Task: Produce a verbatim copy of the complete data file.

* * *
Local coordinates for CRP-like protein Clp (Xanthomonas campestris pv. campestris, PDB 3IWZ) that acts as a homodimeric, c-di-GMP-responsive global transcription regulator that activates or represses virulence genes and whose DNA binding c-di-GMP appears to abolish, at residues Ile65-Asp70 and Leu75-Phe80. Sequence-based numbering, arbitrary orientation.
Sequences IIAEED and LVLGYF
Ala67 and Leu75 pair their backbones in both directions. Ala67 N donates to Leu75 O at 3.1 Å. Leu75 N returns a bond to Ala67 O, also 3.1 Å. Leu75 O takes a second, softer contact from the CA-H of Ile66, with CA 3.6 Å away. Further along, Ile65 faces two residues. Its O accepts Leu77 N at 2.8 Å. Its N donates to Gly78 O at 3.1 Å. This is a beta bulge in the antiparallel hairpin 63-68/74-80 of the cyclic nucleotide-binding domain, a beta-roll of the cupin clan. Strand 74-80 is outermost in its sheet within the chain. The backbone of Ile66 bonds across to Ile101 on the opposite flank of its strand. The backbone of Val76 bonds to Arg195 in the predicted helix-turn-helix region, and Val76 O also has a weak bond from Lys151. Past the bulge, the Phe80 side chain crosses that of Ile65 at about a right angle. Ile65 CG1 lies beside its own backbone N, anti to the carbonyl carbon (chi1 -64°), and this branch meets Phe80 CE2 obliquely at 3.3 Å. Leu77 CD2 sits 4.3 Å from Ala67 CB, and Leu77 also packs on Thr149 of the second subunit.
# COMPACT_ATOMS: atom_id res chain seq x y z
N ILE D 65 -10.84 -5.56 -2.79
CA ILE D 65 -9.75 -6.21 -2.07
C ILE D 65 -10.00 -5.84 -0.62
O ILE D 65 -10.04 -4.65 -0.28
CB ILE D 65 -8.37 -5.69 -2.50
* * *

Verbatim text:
Local coordinates for CRP-like protein Clp (Xanthomonas campestris pv. campestris, PDB 3IWZ) that acts as a homodimeric, c-di-GMP-responsive global transcription regulator that activates or represses virulence genes and whose DNA binding c-di-GMP appears to abolish, at residues Ile65-Asp70 and Leu75-Phe80. Sequence-based numbering, arbitrary orientation.
Sequences IIAEED and LVLGYF
Ala67 and Leu75 pair their backbones in both directions. Ala67 N donates to Leu75 O at 3.1 Å. Leu75 N returns a bond to Ala67 O, also 3.1 Å. Leu75 O takes a second, softer contact from the CA-H of Ile66, with CA 3.6 Å away. Further along, Ile65 faces two residues. Its O accepts Leu77 N at 2.8 Å. Its N donates to Gly78 O at 3.1 Å. This is a beta bulge in the antiparallel hairpin 63-68/74-80 of the cyclic nucleotide-binding domain, a beta-roll of the cupin clan. Strand 74-80 is outermost in its sheet within the chain. The backbone of Ile66 bonds across to Ile101 on the opposite flank of its strand. The backbone of Val76 bonds to Arg195 in the predicted helix-turn-helix region, and Val76 O also has a weak bond from Lys151. Past the bulge, the Phe80 side chain crosses that of Ile65 at about a right angle. Ile65 CG1 lies beside its own backbone N, anti to the carbonyl carbon (chi1 -64°), and this branch meets Phe80 CE2 obliquely at 3.3 Å. Leu77 CD2 sits 4.3 Å from Ala67 CB, and Leu77 also packs on Thr149 of the second subunit.
# COMPACT_ATOMS: atom_id res chain seq x y z
N ILE D 65 -10.84 -5.56 -2.79
CA ILE D 65 -9.75 -6.21 -2.07
C ILE D 65 -10.00 -5.84 -0.62
O ILE D 65 -10.04 -4.65 -0.28
CB ILE D 65 -8.37 -5.69 -2.50